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Connected Experience: Fish Family Identification


In this game, students will become familiar with fish shapes, learn that fish within a given taxonomic family have similar body shapes, and discuss how different body shapes enable fish to survive in their environments.


In this game, students will:
  1. become familiar with fish shapes.
  2. learn that fish within a given taxonomic family have similar body shapes.
  3. discuss how different body shapes enable fish to survive in their environments.


  • Fish Family Memory Card sets (one per student pair)
  • Fish Family Scavenger Hunt (one per student)
  • Fish Family Identification Chart


  • family: a group of genetically related organisms ranking above a genus and below an order
  • environment: the area in which something exists or lives


Before Your Visit


  1. Print Fish Family Memory Card sets for each pair of students.
  2. Cut along the dotted lines to make cards.


  1. Tell your students that they are going to play a memory game that will help them learn about the diversity of fish families by focusing on their shapes.
  2. Ask students to pay close attention to the fish’s overall body shape and the size, shape, and placement of body parts such as dorsal fins, pelvic fins, anal fins, tails, and mouths. Use the figure below to guide this discussion with your students.
  3. Divide your students into pairs. (Or, divide your students into groups of four and have them work in teams).
  4. Distribute a set of Fish Family Memory Cards to each group.
  5. Tell students to shuffle the cards and place them face-down in front of the group.
  6. Tell students to take turns flipping over two cards and trying to match them as pairs. If the cards match, the student gets to take that pair. If the cards do not match, the student returns the cards and it is the next student’s turn.
  7. The game ends when all the cards have been matched. The student or team of students with the most matched pairs wins the game.
  8. As a class, go through each of the ten cards, informing the students of the common names of the fish families. Use the Fish Family Identification Chart to guide you in creating your own chart on the board with the cards.
  9. Have your students work together or individually to do online research about the diversity of species within one of the fish families in this activity.


  • Why do families of fish have distinct body shapes? (Species within a family are genetically similar and have evolved over time to have characteristics that allow them to survive in their environment. One of those characteristics is body shape.)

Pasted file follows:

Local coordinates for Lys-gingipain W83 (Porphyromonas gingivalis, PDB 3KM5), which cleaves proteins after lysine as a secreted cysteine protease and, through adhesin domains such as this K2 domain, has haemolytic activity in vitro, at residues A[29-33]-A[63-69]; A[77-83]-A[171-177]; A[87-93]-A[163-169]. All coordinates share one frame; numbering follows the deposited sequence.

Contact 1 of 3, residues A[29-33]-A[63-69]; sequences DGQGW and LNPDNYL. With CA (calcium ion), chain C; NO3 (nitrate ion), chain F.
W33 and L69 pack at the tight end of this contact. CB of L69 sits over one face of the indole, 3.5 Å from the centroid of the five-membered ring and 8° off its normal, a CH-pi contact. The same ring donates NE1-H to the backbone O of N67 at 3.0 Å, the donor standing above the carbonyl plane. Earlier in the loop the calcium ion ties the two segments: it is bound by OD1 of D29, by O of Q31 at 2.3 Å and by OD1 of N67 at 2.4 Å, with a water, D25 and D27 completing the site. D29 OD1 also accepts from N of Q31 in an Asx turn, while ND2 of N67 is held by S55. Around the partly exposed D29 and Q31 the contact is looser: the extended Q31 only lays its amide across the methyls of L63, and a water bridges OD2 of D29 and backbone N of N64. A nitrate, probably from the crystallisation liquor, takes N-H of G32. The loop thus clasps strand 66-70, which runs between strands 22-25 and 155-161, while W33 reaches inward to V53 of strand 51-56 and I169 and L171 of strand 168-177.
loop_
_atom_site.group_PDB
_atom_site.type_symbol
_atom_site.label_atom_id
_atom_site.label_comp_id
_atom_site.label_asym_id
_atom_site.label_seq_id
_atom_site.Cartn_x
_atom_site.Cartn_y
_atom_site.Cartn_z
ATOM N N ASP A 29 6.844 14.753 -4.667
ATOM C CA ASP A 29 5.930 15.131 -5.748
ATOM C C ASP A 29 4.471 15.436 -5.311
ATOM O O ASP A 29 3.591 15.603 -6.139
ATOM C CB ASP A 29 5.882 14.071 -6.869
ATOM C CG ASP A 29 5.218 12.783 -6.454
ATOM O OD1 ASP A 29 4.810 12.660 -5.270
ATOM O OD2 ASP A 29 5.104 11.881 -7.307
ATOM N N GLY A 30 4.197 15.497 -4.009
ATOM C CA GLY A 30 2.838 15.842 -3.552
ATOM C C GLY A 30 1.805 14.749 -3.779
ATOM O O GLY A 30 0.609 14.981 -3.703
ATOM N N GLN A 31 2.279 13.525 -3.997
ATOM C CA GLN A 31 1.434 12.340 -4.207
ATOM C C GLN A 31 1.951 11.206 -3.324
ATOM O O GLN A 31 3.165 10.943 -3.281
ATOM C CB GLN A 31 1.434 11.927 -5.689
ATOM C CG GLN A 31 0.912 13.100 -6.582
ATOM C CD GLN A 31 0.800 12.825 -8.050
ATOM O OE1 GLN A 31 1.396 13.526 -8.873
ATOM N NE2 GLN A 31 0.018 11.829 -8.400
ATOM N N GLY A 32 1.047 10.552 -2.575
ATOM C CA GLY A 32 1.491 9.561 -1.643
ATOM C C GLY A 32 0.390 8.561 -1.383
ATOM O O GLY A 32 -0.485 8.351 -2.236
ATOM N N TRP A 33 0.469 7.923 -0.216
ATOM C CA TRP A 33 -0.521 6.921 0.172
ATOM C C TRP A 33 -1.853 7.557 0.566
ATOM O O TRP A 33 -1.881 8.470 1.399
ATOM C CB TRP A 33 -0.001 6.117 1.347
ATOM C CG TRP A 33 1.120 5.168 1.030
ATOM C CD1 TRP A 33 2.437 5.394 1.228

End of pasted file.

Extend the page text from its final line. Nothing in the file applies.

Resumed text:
• How do different fish shapes help fish survive in different environments? (The variety of fish body shapes is mirrored by a variety of functions the shapes serve in different environments. Some fish such as stingrays have flattened bodies that help them blend into the sand. Some fish such as eels have extremely long and thin bodies that allow them to hide in the narrow crevices of coral reefs or burrow in the sand.)

At the Academy


  1. Print out a copy of the Fish Family Scavenger Hunt for each student.
  2. Have students bring along a light notebook to use as a writing surface. For pencils, consider carrying a class set in a closeable container. Your students will be happy to turn them back in upon completing the assignment so they can better enjoy the remainder of their museum visit.


  1. Tell your students that they will use what they learned from the memory game to identify fish at the Steinhart Aquarium.
  2. Have students follow the instructions on the scavenger hunt.


  • Broad, G. (2003). Fishes of the Philippines. UK: Anvil Publishing Inc.

California Content Standards

Grade Six

Life Sciences

  • 5c. Students know populations of organisms can be categorized by the functions they serve in an ecosystem.

Grade Seven

Life Sciences

  • 3a. Students know both genetic variation and environmental factors are causes of evolution and the diversity of organisms.



Coral reefs are among the most biologically diverse ecosystems on earth. The California Academy of Sciences’ coral reef exhibit focuses on the Philippines, an area known as the marine biodiversity center of the world. There is both immense biodiversity in the corals that make up the reefs and in the organisms that inhabit the reefs. Scientists estimate that there are about 2,500 species of fish in the coral reef, mangroves, and seagrass beds of the Philippines as compared to only about 500 species in the Caribbean.

With this immense diversity of fish, it is difficult to imagine that one could ever learn to identify specific fish. Looking at fish shapes is an easy way to identify a fish to the level of its taxonomic family. Families of fish tend to have similar body shapes, dorsal fin types, tails, mouth positions, and head features. Many of these characteristics have been selected for because they help fish survive in their particular habitat. Fish shape is therefore an interesting attribute to study because it allows one to identify a fish’s taxonomic family and explore the adaptations of specific fish families to their environments.


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